This in from the DOT: transit ridership spiked 5.5 percent compared to February of 2011. According to Ray LaHood's Fastlane blog, "This is the first time since 2005 that transit ridership has increased by more than 5 percent from the prior year for two consecutive months. And the average increase during the past six months of 4.5 percent is the highest since 2008."
The increase correlates almost exactly with the beginning of this run of higher gas prices. Take a lot at this chart of gas prices over the last six months from gasbuddy.com -- look at what happens in February.
Other facts from the DOT:
- Houston's Main Street Red Line carries 45,000 passengers a day, far over expectations.
- Phoenix's light rail has fueled a push for transit in neighboring Tempe and Mesa.
- Charlotte's Lynx has generated $1.4 billion in economic development.
Transit ridership also spiked in 2008, and the number of miles driven cratered, but that slowly changed as gas prices sank again. But last spring, as gas prices inched up, so did transit ridership.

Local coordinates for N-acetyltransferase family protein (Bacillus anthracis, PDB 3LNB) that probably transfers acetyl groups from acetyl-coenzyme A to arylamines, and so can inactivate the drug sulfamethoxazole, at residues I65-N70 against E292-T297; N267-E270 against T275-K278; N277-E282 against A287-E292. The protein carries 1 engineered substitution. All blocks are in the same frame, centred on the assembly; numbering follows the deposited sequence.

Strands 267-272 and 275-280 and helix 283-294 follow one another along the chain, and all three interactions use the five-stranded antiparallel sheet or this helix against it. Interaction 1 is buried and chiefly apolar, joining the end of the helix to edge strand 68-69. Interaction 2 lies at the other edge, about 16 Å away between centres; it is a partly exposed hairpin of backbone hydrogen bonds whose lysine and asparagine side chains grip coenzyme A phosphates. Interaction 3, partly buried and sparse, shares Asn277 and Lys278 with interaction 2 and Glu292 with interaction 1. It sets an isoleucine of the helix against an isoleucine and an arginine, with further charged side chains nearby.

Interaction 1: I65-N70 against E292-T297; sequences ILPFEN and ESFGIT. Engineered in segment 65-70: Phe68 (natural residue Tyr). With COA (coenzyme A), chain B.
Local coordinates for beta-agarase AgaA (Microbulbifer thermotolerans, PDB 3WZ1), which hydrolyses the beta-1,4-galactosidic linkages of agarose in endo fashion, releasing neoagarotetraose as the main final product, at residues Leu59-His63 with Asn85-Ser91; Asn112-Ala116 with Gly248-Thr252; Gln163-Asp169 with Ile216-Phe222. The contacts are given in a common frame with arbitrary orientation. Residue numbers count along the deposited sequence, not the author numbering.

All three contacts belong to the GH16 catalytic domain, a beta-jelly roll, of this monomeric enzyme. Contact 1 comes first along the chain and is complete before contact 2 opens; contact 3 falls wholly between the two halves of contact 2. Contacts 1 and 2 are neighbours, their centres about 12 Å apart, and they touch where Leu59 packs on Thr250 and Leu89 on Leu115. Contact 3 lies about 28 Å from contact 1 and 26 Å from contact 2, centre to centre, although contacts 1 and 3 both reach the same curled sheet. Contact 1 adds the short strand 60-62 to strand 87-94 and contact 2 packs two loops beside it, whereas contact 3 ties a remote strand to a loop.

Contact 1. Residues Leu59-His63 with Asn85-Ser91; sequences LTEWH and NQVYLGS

In 2011, transit ridership also steadily rose, the American Public Transportation Association reports.
The result of all of these data points -- that transit ridership tracks gas prices -- would suggest that Americans are fickle. Except that last week, U.S. PIRG released a report showing that transit use is way up among young people, and driving is way down: 24 percent over the last decade.
That suggests a generational shift may be underway. As these young people age, Americans may drive less.